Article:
The Samian drawl, which is still the primary means of communication in my house, is barely spoken in the Pan-Samian clubhouse nowadays. Along with the Ithacans, the Samians are among the most ancient of Greek communities in Melbourne and my parents’ generation, who arrived in Australia in the ’50s and ’60s, have grown up and were educated here. They find it easier to express themselves in English, although in Cavafian style, they feel guilty for doing so. When they get together in ever-dwindling numbers for the same type of dinner dances that the club has held of the past 70 years, or write letters in what amounts to pidgin-Greek, one gets the feeling that this is an ersatz form of Hellenism, a Poseidonian cultural calque full of ennui before an imminent fall. It was thus fitting that the most recent extraordinary general meeting of the club, where it was determined to sell the clubhouse, was convened in English.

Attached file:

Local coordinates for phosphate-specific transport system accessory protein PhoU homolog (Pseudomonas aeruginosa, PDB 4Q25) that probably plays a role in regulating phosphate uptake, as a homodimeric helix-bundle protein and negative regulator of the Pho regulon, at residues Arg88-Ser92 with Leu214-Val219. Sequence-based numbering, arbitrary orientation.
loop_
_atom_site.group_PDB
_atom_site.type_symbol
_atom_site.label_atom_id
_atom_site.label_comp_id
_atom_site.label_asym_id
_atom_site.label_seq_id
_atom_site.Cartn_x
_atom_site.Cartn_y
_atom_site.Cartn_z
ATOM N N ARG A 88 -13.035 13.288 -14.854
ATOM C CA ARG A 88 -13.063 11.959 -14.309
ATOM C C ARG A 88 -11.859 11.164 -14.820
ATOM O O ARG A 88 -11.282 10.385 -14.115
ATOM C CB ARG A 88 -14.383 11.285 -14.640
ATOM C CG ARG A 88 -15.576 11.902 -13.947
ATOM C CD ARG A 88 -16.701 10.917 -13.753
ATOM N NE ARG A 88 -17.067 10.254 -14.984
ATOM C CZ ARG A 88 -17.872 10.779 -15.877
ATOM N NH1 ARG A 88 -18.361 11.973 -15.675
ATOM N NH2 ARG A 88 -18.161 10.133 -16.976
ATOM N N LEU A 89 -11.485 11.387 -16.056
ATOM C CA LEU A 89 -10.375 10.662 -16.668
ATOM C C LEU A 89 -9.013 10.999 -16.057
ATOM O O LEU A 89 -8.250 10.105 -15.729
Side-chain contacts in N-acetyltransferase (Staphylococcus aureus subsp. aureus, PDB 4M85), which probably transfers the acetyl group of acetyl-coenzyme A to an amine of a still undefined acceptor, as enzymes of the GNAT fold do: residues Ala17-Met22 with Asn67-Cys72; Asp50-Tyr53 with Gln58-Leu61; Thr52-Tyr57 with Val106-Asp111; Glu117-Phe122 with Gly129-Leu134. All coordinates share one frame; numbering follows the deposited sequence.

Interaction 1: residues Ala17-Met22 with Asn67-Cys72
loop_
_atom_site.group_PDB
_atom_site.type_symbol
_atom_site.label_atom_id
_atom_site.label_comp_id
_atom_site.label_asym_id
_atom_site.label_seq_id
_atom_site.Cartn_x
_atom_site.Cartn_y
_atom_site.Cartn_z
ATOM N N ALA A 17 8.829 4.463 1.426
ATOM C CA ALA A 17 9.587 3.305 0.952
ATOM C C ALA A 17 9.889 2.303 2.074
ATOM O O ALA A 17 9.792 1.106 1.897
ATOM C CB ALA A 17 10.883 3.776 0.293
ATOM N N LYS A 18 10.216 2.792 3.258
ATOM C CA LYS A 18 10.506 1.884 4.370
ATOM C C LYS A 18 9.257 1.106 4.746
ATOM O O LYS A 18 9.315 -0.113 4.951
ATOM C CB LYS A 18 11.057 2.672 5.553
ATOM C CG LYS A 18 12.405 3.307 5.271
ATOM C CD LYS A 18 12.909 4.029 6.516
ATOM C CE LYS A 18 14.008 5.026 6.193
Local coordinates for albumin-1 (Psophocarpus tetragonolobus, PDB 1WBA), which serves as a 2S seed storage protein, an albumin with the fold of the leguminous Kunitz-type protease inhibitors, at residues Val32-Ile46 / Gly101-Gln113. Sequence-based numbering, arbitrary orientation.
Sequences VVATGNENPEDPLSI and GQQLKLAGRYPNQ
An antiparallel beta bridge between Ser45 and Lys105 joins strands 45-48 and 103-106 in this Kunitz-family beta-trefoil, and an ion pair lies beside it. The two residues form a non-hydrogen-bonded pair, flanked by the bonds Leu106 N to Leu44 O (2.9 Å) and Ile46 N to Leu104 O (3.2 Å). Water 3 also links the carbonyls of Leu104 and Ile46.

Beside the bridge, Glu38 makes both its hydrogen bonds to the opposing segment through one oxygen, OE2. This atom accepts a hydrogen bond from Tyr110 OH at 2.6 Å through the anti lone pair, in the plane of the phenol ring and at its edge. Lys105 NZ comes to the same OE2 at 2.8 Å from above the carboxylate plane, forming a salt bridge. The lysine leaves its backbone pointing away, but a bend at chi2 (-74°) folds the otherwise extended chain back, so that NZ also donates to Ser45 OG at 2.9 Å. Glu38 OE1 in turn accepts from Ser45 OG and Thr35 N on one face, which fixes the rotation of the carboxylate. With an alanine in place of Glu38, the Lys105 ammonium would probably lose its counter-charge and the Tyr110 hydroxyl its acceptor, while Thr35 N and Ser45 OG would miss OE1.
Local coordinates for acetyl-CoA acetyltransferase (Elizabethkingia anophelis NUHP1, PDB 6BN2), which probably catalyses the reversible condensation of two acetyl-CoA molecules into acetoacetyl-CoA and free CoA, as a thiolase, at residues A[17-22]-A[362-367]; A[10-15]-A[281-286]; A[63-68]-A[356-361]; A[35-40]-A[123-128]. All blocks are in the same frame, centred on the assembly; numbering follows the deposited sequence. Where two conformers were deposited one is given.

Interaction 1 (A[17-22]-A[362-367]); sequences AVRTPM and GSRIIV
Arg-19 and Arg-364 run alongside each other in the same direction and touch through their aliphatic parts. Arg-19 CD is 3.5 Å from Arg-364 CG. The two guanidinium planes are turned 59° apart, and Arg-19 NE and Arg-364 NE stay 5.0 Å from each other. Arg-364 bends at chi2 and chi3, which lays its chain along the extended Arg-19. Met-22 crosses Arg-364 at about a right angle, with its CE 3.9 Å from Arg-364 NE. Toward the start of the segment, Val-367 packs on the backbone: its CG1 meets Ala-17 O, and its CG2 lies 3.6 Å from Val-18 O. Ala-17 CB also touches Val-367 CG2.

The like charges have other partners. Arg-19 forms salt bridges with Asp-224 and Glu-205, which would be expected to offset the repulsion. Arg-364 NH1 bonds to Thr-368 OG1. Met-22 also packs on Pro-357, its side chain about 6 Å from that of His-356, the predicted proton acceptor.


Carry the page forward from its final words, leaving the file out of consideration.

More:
The sale of the clubhouse, owing to increasing overheads and a lack of income as a result of a dwindling membership, has been cited as proof of the irrelevancy of Greek organisations that have as their basis a regional identity. This regional identity is widely held to be inimical to the construction of a viable Greek Australian identity that will see us through the future and indeed, as a cause of disunity.
I beg to differ. There is richness and uniqueness in our regional cultures and their diversity gives depth and lustre to the shared culture of all of us. There is significance in the shared and remembered experiences of our ancestors and how they related to each other in our homelands. There is also magic in being able to maintain and create relationships of mutual assistance and obligation based on those past experiences that root us firmly not only within our ancestral culture but our birth culture as well. These are not things that should be dismissed lightly; if anything they are the foundations of our identity and the glue that holds us together. After all, the proposition that Greek culture is unified is fallacious and dangerous, leading as it does to an artificial and embarrassing construction, devoid of life.